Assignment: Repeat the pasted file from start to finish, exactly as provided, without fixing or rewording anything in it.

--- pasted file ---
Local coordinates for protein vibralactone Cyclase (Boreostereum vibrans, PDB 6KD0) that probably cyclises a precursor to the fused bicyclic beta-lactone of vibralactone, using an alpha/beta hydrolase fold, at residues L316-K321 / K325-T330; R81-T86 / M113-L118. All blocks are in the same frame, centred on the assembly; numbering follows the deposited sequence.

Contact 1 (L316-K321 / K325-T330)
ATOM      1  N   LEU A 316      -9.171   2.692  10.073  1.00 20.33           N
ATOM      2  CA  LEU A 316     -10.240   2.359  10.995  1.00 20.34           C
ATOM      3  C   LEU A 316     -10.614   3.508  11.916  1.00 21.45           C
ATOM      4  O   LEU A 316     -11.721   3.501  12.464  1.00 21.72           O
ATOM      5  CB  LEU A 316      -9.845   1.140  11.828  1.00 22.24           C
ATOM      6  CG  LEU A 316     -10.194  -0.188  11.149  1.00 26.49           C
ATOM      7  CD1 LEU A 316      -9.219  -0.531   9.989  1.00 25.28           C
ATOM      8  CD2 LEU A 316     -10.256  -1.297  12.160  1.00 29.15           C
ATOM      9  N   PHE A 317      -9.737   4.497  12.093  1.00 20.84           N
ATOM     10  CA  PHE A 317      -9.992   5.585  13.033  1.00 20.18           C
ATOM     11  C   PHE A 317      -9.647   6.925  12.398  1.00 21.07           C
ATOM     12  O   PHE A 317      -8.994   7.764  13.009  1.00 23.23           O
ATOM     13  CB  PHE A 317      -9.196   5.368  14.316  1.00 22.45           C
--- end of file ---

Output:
Local coordinates for protein vibralactone Cyclase (Boreostereum vibrans, PDB 6KD0) that probably cyclises a precursor to the fused bicyclic beta-lactone of vibralactone, using an alpha/beta hydrolase fold, at residues L316-K321 / K325-T330; R81-T86 / M113-L118. All blocks are in the same frame, centred on the assembly; numbering follows the deposited sequence.

Contact 1 (L316-K321 / K325-T330)
ATOM      1  N   LEU A 316      -9.171   2.692  10.073  1.00 20.33           N
ATOM      2  CA  LEU A 316     -10.240   2.359  10.995  1.00 20.34           C
ATOM      3  C   LEU A 316     -10.614   3.508  11.916  1.00 21.45           C
ATOM      4  O   LEU A 316     -11.721   3.501  12.464  1.00 21.72           O
ATOM      5  CB  LEU A 316      -9.845   1.140  11.828  1.00 22.24           C
ATOM      6  CG  LEU A 316     -10.194  -0.188  11.149  1.00 26.49           C
ATOM      7  CD1 LEU A 316      -9.219  -0.531   9.989  1.00 25.28           C
ATOM      8  CD2 LEU A 316     -10.256  -1.297  12.160  1.00 29.15           C
ATOM      9  N   PHE A 317      -9.737   4.497  12.093  1.00 20.84           N
ATOM     10  CA  PHE A 317      -9.992   5.585  13.033  1.00 20.18           C
ATOM     11  C   PHE A 317      -9.647   6.925  12.398  1.00 21.07           C
ATOM     12  O   PHE A 317      -8.994   7.764  13.009  1.00 23.23           O
ATOM     13  CB  PHE A 317      -9.196   5.368  14.316  1.00 22.45           C